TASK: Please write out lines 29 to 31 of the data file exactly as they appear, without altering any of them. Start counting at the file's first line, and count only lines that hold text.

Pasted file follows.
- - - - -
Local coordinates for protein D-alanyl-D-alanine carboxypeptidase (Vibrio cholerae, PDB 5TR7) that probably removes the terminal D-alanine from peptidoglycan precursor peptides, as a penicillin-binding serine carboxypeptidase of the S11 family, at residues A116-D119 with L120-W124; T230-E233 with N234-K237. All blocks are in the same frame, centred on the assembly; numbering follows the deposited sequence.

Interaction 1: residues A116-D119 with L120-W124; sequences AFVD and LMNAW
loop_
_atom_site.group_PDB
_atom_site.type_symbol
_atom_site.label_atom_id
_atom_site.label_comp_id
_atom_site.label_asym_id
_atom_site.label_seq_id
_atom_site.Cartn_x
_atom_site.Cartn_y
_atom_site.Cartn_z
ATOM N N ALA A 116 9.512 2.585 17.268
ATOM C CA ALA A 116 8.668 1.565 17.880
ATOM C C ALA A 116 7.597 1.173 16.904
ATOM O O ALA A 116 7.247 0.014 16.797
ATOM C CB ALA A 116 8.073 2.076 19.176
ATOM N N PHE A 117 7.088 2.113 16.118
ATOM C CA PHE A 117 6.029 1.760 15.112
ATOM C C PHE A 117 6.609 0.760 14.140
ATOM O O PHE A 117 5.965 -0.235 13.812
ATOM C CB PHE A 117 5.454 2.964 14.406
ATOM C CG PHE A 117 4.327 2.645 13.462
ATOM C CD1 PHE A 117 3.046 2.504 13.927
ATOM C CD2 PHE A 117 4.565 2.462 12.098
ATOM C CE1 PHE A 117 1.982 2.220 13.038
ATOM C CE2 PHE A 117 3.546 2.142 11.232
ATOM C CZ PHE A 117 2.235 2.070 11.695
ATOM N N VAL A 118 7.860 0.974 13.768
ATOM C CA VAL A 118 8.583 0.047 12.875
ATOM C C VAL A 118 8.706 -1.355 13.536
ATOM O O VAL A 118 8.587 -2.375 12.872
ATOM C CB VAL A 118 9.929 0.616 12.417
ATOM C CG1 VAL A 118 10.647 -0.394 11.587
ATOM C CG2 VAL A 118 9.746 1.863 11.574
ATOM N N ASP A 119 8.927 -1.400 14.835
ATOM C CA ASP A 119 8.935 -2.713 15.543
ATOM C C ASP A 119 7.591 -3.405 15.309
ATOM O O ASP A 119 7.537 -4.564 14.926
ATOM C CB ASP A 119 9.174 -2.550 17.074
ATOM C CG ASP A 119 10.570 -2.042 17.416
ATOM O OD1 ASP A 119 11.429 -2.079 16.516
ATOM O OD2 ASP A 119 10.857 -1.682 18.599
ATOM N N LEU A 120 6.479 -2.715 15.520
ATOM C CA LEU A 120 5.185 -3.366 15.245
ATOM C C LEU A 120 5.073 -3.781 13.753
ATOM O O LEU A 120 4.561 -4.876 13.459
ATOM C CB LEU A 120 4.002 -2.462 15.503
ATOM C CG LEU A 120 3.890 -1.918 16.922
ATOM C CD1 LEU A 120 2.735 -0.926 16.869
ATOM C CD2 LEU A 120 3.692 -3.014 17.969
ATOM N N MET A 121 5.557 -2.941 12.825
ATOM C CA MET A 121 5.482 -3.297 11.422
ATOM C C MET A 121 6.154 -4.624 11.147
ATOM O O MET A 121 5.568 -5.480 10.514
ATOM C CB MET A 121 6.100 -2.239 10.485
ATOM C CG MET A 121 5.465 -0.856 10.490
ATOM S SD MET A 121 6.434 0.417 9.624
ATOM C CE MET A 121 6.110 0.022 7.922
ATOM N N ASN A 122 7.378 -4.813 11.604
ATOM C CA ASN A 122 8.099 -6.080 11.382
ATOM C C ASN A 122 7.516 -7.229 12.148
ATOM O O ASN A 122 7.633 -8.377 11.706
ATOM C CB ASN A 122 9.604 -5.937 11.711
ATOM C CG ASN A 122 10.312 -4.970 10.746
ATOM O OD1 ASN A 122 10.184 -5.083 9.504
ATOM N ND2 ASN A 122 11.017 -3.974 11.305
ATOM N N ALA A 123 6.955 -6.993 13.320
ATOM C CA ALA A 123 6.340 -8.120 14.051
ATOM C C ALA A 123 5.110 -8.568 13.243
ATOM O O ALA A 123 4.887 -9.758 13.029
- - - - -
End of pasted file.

ATOM N N VAL A 118 7.860 0.974 13.768
ATOM C CA VAL A 118 8.583 0.047 12.875
ATOM C C VAL A 118 8.706 -1.355 13.536